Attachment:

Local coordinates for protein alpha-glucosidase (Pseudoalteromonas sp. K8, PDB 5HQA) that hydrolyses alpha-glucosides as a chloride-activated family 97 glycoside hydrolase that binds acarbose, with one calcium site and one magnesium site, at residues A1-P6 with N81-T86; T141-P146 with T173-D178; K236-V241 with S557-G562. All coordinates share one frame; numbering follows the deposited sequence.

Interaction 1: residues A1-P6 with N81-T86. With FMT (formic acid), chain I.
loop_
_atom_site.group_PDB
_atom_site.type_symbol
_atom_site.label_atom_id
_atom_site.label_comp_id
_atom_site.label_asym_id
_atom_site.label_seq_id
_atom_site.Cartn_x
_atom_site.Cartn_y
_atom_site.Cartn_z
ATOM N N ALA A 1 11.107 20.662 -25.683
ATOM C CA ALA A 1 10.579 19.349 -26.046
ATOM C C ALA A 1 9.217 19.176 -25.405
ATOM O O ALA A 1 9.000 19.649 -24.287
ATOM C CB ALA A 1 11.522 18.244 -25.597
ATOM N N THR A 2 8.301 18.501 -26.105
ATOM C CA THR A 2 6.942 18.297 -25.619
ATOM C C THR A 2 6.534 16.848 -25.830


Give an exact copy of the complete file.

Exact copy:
Local coordinates for protein alpha-glucosidase (Pseudoalteromonas sp. K8, PDB 5HQA) that hydrolyses alpha-glucosides as a chloride-activated family 97 glycoside hydrolase that binds acarbose, with one calcium site and one magnesium site, at residues A1-P6 with N81-T86; T141-P146 with T173-D178; K236-V241 with S557-G562. All coordinates share one frame; numbering follows the deposited sequence.

Interaction 1: residues A1-P6 with N81-T86. With FMT (formic acid), chain I.
loop_
_atom_site.group_PDB
_atom_site.type_symbol
_atom_site.label_atom_id
_atom_site.label_comp_id
_atom_site.label_asym_id
_atom_site.label_seq_id
_atom_site.Cartn_x
_atom_site.Cartn_y
_atom_site.Cartn_z
ATOM N N ALA A 1 11.107 20.662 -25.683
ATOM C CA ALA A 1 10.579 19.349 -26.046
ATOM C C ALA A 1 9.217 19.176 -25.405
ATOM O O ALA A 1 9.000 19.649 -24.287
ATOM C CB ALA A 1 11.522 18.244 -25.597
ATOM N N THR A 2 8.301 18.501 -26.105
ATOM C CA THR A 2 6.942 18.297 -25.619
ATOM C C THR A 2 6.534 16.848 -25.830